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A Senegalese Migrant's Path from Boat to Nurse in Spain


Mbaye Babacar Diouf stands for a photo wearing his nurse's clothing, at Basurto hospital, in Bilbao, northern Spain, Wednesday, Nov. 18, 2020.
A Senegalese Migrant's Path from Boat to Nurse in Spain
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Six migrants listen closely as Mbaye Babacar Diouf speaks to them.

The 33-year-old man has faced his own difficulties as a migrant from Senegal to Spain. Today, Babacar is a nurse in the Spanish city of Bilbao. He also runs a nonprofit organization that helps migrants in Bilbao as well as young people back in Senegal.

But Babacar tells the men, who have arrived from Senegal, Ghana and Morocco, that he is no role model. Behind the appearance of success, he faces struggles. His difficulties come from years of mistreatment and abuse while trying to repay his debts to human traffickers.

“I wish every one of you achieves your life goals, but I don’t desire for anybody the complicated and tough journey that I went through,” Babacar tells the group.

He recognizes that such a message might seem unusual. After all, he has built a career in Spain that lets him fly home to Dakar to visit family. He earns enough money to send his family money throughout the year.

He spoke to the group of migrants just before going to work at Bilbao’s Basurto University Hospital. In recent months, he has been treating patients suffering from the effects of COVID-19. Dealing with the coronavirus crisis has been emotional and difficult for Babacar.

“I’ve seen people die at sea, but this is different,” he says. “I love my job, but there have been situations that have churned my stomach.”

Before Babacar called Bilbao his home, there were long nights sleeping in the open and selling street goods for migrant traffickers. Back then, his dream of becoming a nurse seemed impossible.

He was 15 years old when he decided he wanted to go into the medical field. The year was 2003. Babacar had just gotten to the Canary Islands after a difficult and dangerous 10-day boat trip. He arrived hungry and extremely thirsty. But Red Cross volunteers provided immediate aid to the teenager and the 137 other migrant passengers.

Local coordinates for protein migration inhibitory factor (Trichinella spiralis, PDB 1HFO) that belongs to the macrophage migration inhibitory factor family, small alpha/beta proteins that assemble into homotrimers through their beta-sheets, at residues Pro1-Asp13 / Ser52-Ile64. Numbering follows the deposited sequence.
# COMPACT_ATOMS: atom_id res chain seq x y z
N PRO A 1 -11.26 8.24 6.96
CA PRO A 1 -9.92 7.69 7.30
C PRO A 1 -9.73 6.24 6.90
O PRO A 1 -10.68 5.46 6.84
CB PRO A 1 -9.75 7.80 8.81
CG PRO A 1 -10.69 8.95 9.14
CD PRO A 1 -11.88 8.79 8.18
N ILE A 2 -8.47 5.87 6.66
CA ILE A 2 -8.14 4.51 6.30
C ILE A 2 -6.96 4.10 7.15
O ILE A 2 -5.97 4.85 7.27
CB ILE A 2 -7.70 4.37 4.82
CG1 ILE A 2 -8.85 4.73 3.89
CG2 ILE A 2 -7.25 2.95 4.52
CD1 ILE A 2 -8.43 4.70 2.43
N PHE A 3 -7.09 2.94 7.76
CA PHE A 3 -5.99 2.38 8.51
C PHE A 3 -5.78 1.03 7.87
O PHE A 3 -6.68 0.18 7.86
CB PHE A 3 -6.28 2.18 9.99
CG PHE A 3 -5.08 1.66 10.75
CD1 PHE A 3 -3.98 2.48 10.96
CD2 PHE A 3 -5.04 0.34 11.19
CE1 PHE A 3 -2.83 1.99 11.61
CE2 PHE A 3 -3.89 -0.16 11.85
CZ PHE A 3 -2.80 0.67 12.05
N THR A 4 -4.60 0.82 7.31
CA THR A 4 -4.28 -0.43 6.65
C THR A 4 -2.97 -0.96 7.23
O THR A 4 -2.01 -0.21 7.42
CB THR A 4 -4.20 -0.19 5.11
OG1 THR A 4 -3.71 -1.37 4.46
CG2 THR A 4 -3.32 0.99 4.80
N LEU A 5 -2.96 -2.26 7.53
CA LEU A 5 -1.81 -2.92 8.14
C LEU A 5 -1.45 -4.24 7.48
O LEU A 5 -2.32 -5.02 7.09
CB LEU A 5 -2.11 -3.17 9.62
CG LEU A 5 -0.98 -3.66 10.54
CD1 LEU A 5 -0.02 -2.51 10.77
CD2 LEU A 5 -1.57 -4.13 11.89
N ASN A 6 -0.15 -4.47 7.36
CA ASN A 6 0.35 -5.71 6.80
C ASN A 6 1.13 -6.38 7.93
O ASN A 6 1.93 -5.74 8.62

“That instant, I promised myself that one day I would be a nurse,” Babacar said.

At the time, the Atlantic Ocean path of migration to Europe was seeing a huge rise in such crossings. Babacar still remembers the many bodies he saw floating in the water on his group’s seventh day at sea.

“That’s when you realize that there is no way back,” he said. “Either you make it or you die.”

Now, the boats are again leaving in high numbers. And human-trafficking operations continue to find migrants to victimize. The criminal groups force newly arrived migrants to pay high prices for a place to sleep. They also overcharge them for securing health care documents and low-earning illegal jobs.

Some migrants never escape their debts.

In Babacar’s case, life changed for the better the day he met Spaniard Juan Gil. Today, he calls Gil “Aita,” which means “father” in the Basque language of Spain.

The man had employed Babacar to do some repair work in his home. They grew fond of one another quickly. Soon, the young worker was eating every meal at Gil’s home. The man’s mother had recently died, and his daughter had just moved away. So, Gil invited Babacar to move in with him. Babacar accepted, leaving the small, costly home he shared with 15 other men.

“I told my daughter Mbaye was lucky. But she told me we had been the lucky ones with him,” said Gil, a 74-year-old artist and retired art teacher. “And she was absolutely right.”

When Babacar was 28, Gil became his father through the legal action called adoption.

Babacar was able to pay back his remaining debt, send more money to family and begin nursing school. After finishing school, he found a job with the Basque area public health service.

Babacar quickly turned his attention to his next goal: completing medical school and returning to Senegal. There, he hopes to work as a doctor for “Sunu Gaal,” the non-governmental organization he established. The name means “Our Fishing Boat” in Senegal’s Wolof language. The organization works to help migrants living in Bilbao as well as young people back in Senegal, where it is trying to build a school.

“The idea is not to tell them to migrate or to stay put,” Babacar said of his organization’s work. “The goal is to infuse them with critical thinking to make informed decisions and not to fall prey to the mafias.”

I’m Ashley Thompson.

The Associated Press reported this story. Ashley Thompson adapted it for VOA Learning English. Caty Weaver was the editor.

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Words in This Story

nurse - n. a person who is trained to care for sick or injured people and who usually works in a hospital or doctor's office

role model - n. ​someone who another person admires and tries to be like

achieve - v. to get or reach (something) by working hard

complicated - adj. hard to understand, explain, or deal with

tough - adj. very difficult to do or deal with

churn (one's stomach) - v. ​to feel sick from nervousness, disgust, etc.​

absolutely - adv. completely or totally

infuse - v. ​to cause (something, such as a quality) to be added or introduced into a person or thing​

fall prey to - v. ​to be harmed or affected in a bad way by (someone or something)

mafia - n. ​a group of closely connected people who have great power or influence in a particular field or business​

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